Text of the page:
Jane Berry bears the distinction of being the first woman business owner in Monroe. Her saloon on East Main Street proved to be a focal point for both gatherings and controversy.
Aunt Jane Berry, as residents called her in later years, was both picturesque and peculiar but not one among the earlier settlers was better known than she. She was born in Newry, county of Down, Ireland in 1843. She came to America as a young woman at the age of 22. She sailed from New York for San Francisco around Cape Horn. In 1869, she arrived in the Monroe area. During her long residence in town, she prospered and acquired eleven different parcels of land. Her estate at the time of her death in 1925 amounted to nearly $40,000, a fortune in those days.
Controversy seemed to follow Aunt Jane. In February 1900, thirty-one citizens signed a petition to the county commissioners citing Berry for using obscene language between 5 and 6 p.m. on January 29 in the presence of women and children, brandishing a gun, and allowing loud and abusive language along with boisterous noise to emanate from her saloon. The petition asked that her license be revoked for the sake of decency in Monroe. It appeared the petition fell on deaf ears since Berry continued to operate her saloon.
Aunt Jane Berry owned a number of property parcels and had built a brick building on her East Main Street site. Rumor had it that she ran a house of ill repute on the upper floor of her building. At one time, mothers petitioned the school board to change the route of the school bus carrying their children past Berry’s saloon to protect them from the seamier side of life. The school bus at that time was a horse-drawn wagon.
Aunt Jane’s next battle occurred when Snohomish County sheriff‘s deputies discovered a large quantity of booze in Monroe. A big crowd dolefully watched the confiscation of the liquor and its trip out of town. Sheriff Donald McRae and Prosecuting Attorney O.T. Webb arrested Berry on the charge of violating the state prohibition law in 1917.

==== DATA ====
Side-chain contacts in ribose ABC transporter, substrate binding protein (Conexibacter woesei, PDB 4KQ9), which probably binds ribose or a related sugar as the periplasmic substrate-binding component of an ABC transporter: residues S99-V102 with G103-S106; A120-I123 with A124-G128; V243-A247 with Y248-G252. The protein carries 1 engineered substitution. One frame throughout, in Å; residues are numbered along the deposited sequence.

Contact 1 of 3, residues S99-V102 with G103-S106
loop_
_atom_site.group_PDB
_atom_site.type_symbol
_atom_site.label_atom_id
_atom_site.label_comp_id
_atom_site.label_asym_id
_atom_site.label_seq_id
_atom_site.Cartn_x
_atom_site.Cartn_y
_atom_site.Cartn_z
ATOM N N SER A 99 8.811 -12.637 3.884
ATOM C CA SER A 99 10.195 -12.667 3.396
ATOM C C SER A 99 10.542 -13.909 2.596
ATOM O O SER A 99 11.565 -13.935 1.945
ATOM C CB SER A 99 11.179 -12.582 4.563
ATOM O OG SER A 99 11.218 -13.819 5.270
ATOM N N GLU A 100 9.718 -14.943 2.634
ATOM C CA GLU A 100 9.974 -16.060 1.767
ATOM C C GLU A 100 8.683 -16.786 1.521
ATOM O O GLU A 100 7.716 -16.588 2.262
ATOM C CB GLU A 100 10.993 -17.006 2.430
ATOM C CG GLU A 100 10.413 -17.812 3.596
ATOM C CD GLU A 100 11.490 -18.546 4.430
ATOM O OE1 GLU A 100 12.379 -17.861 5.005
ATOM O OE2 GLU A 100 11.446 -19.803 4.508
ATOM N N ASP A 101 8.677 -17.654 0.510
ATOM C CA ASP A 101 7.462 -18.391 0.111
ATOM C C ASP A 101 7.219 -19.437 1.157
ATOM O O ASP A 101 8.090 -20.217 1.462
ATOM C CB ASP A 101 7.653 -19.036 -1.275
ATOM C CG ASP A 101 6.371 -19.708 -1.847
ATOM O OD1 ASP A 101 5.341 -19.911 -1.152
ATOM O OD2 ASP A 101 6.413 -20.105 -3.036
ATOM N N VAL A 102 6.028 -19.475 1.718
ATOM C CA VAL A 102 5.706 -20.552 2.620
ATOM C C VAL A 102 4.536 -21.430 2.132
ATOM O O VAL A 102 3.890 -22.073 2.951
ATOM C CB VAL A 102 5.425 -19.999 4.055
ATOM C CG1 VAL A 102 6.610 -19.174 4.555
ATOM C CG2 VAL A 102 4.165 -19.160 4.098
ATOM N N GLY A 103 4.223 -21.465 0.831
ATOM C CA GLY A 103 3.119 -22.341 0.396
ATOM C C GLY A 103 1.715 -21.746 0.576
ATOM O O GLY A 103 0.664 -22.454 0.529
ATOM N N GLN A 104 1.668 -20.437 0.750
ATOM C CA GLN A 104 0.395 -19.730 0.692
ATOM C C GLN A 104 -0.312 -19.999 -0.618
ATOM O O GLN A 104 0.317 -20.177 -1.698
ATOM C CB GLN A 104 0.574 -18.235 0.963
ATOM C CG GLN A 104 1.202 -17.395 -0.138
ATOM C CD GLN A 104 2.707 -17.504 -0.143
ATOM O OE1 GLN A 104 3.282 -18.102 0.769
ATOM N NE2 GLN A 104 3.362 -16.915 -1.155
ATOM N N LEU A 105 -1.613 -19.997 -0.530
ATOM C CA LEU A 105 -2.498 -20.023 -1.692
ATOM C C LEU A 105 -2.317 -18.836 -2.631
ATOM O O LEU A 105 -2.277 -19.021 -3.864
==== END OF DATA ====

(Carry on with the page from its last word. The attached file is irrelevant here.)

Newspaper accounts said that county officials staged one of the best-attended raids ever held outside of Seattle and they had located 26 bottles of contraband. The officers arrived unannounced and searched the Berry place. They arrested her and the news spread throughout the community. Within a few minutes several hundred people called around to have a look at what the sheriff had in his wagon.
Officers searched several other buildings owned by Berry but located no additional caches. At the time of the raid, Berry had been a resident of Snohomish County for more than forty years, and had arrived in Monroe before the town’s incorporation.
She married Frank Donahue 13 years before her death. He helped look after her properties during the last years of her life. Aunt Jane had a generous, and in her own quaint way, a good heart. She never forgot a friend nor overlooked a slight. She was generous to her friends when they were in need. To point up the respect the community had for this controversial woman, Mayor Bascom asked businesses to close during her funeral services.
Aunt Jane’s death created a legal stir when her relatives contested her will that left most of her assets to her husband. They claimed she was mentally incompetent. In the end, Aunt Jane defied them. In early 1926, the court ruled her will valid.
There was no more colorful character in Monroe than Aunt Jane Berry. For a slight woman, she cast a huge shadow that remained in the community for years. Her building still stands on the north side of East Main Street.